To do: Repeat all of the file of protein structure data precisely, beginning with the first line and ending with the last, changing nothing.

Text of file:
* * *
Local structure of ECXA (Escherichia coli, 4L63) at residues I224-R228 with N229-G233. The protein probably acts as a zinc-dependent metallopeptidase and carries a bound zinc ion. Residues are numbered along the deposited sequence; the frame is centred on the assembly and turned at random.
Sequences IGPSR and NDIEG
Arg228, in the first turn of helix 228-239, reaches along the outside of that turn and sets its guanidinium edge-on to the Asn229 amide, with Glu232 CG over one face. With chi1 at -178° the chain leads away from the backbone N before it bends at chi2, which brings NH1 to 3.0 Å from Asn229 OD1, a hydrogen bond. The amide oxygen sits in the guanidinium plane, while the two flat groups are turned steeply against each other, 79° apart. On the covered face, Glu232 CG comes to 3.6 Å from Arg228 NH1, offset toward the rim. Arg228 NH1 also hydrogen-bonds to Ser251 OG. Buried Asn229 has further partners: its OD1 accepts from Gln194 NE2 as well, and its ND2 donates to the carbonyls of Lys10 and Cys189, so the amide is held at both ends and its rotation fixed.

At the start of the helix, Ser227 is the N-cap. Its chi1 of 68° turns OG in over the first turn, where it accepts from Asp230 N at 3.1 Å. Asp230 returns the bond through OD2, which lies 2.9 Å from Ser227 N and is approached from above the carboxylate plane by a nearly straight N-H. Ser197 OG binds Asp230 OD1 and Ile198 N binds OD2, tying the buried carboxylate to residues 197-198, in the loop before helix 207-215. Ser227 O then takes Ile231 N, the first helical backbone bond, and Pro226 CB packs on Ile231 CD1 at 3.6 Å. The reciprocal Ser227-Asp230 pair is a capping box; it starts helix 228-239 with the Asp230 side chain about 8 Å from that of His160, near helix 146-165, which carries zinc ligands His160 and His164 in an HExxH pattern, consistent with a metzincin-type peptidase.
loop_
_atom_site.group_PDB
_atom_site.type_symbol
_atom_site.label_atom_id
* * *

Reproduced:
Local structure of ECXA (Escherichia coli, 4L63) at residues I224-R228 with N229-G233. The protein probably acts as a zinc-dependent metallopeptidase and carries a bound zinc ion. Residues are numbered along the deposited sequence; the frame is centred on the assembly and turned at random.
Sequences IGPSR and NDIEG
Arg228, in the first turn of helix 228-239, reaches along the outside of that turn and sets its guanidinium edge-on to the Asn229 amide, with Glu232 CG over one face. With chi1 at -178° the chain leads away from the backbone N before it bends at chi2, which brings NH1 to 3.0 Å from Asn229 OD1, a hydrogen bond. The amide oxygen sits in the guanidinium plane, while the two flat groups are turned steeply against each other, 79° apart. On the covered face, Glu232 CG comes to 3.6 Å from Arg228 NH1, offset toward the rim. Arg228 NH1 also hydrogen-bonds to Ser251 OG. Buried Asn229 has further partners: its OD1 accepts from Gln194 NE2 as well, and its ND2 donates to the carbonyls of Lys10 and Cys189, so the amide is held at both ends and its rotation fixed.

At the start of the helix, Ser227 is the N-cap. Its chi1 of 68° turns OG in over the first turn, where it accepts from Asp230 N at 3.1 Å. Asp230 returns the bond through OD2, which lies 2.9 Å from Ser227 N and is approached from above the carboxylate plane by a nearly straight N-H. Ser197 OG binds Asp230 OD1 and Ile198 N binds OD2, tying the buried carboxylate to residues 197-198, in the loop before helix 207-215. Ser227 O then takes Ile231 N, the first helical backbone bond, and Pro226 CB packs on Ile231 CD1 at 3.6 Å. The reciprocal Ser227-Asp230 pair is a capping box; it starts helix 228-239 with the Asp230 side chain about 8 Å from that of His160, near helix 146-165, which carries zinc ligands His160 and His164 in an HExxH pattern, consistent with a metzincin-type peptidase.
loop_
_atom_site.group_PDB
_atom_site.type_symbol
_atom_site.label_atom_id